Monday, September 12, 2016


I'm not getting old. Really I'm not. But today made me wonder.

My wife has provided me with a technological marvel called Tile. Tile is a little 1 inch square doohickey that you can attach to anything. (I've got one on each of my key chains, one in my wallet, and one in my sun glasses case). This little device is amazingly helpful to me. I have a problem. I leak stuff. My stuff falls out of my pockets and gets wedged in chairs. I leave stuff on tables. I drop things in the car. Essentially my stuff leaks out everywhere.

The tile is sync'd with your cell phone. Through bluetooth it keeps track of the last place your cell phone "saw" it. If another phone with the tile app on it gets close enough to a Tile, it will transmit the location to the Tile network. Finally to top it all off, if you are close to your stuff, but still can't find it, you can push a button on the tile application. The Tile will play out music helping guide you to whatever you lost. It saves time and worrry. For example, I commute almost an hour to work and there have been countless times I can't find my sunglasses. I sit there and wonder, did I leave them at the office or somewhere around here.  Now, a glance at my app tells me.

Which brings me to my story. I overslept this morning and hurried to my car. I dumped my stuff in the car and realized I didn't have my sunglasses. I paused for a long moment. Shall I lose yet more time? Or leave and arrive at work with a headache brought on by the blazing sun in my eyes? Not much of a choice. And besides, maybe I actually left my sun glasses at work.

I whipped out my phone and checked my Tile app. Nope. The phone is here. 

I walked back up to the second story of the house and pushed the find button. Immediately the music sounded. But it sounded like it was coming from downstairs.

How odd, did it fall out of my pocket downstairs? It was hard to tell, sometimes the music is indistinct. I turned to listen better. My son, who was watching me, said he thought it was coming from the kitchen. I went to the kitchen. It sounded the same. I traversed the whole of the living room and couldn't ascertain the location. I looked helplessly at my wife.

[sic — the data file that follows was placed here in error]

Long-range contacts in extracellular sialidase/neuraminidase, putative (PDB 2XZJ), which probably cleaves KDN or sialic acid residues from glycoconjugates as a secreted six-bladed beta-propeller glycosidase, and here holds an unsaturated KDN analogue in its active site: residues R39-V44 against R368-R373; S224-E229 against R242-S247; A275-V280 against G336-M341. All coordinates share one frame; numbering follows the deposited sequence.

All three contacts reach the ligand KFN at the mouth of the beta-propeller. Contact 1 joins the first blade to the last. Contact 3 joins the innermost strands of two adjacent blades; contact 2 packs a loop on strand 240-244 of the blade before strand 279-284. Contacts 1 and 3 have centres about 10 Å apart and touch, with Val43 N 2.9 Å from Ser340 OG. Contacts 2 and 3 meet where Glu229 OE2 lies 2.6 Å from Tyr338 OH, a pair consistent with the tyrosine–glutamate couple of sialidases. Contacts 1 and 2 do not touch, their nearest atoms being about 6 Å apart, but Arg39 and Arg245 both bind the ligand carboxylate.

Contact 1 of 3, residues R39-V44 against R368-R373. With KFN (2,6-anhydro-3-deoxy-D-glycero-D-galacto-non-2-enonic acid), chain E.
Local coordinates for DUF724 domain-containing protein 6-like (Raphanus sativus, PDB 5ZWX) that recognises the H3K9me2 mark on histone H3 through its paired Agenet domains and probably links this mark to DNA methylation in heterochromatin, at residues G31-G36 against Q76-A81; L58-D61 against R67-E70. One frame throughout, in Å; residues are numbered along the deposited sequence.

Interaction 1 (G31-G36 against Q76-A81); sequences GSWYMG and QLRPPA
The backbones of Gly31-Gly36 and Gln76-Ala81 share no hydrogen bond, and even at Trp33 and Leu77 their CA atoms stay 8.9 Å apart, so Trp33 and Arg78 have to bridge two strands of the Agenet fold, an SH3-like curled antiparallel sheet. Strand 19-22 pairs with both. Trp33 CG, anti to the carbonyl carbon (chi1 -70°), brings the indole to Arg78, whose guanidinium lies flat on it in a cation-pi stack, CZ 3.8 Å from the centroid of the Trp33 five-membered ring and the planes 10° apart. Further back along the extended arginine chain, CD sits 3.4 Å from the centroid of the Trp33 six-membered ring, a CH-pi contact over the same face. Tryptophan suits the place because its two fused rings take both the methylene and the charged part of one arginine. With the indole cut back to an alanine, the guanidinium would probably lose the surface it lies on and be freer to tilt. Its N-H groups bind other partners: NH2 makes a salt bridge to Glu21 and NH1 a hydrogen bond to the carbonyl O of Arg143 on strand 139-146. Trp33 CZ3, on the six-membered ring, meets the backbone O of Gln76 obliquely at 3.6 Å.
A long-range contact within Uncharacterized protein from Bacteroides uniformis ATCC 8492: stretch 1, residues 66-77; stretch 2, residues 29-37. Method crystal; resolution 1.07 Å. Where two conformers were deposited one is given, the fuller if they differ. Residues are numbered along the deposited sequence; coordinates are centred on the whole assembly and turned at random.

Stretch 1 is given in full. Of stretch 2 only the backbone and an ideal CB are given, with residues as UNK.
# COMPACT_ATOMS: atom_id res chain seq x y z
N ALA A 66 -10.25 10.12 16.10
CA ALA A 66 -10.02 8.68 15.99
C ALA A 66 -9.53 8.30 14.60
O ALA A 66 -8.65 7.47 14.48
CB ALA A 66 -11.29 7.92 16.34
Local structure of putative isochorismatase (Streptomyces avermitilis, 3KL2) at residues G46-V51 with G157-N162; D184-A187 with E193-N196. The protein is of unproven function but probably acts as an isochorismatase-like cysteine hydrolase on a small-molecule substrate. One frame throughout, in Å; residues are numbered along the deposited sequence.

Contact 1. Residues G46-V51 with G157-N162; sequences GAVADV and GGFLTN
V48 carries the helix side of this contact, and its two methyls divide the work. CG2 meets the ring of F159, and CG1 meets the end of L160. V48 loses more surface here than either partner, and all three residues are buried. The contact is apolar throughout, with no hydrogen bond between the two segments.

"I can't figure it out." I said. "Just can't isolate it."

"Hold on a sec," She said and walked over to me. She shook her head. "How odd. It sounds like it's right around here."

I looked around again and then started to walk away. 

She stopped me and said, "Honey, it's getting quieter as you walk away from me."

I raised my eyebrows. "I don't understand."

Her eyes twinkled as she said, "Is it in your pocket?"


It was. 


Now I know I checked my pockets down in the garage but there it was. 

"Well how about that," I said.

My son burst out laughing and my wife smiled. I shrugged, kissed her, thanked her, and was on my way.

The experience got me thinking. Not about how old and distracted I must be to make that mistake. Instead my mind dwelt on the impact of perspective and how hard it is to understand your own issues. 

People who act as mirrors in your life are invaluable. Some of us luckily have spouses who help with this. Spouses and children are our clearest mirrors. But I think there is a lot of value to also having a less biased perspective.  It's helpful to be able to share your deepest heart with others outside your immediate family.

As a guy, I find it difficult to share deeply with others. As a manager, it's even harder. There are two major interrelated barriers: Risk and Weight.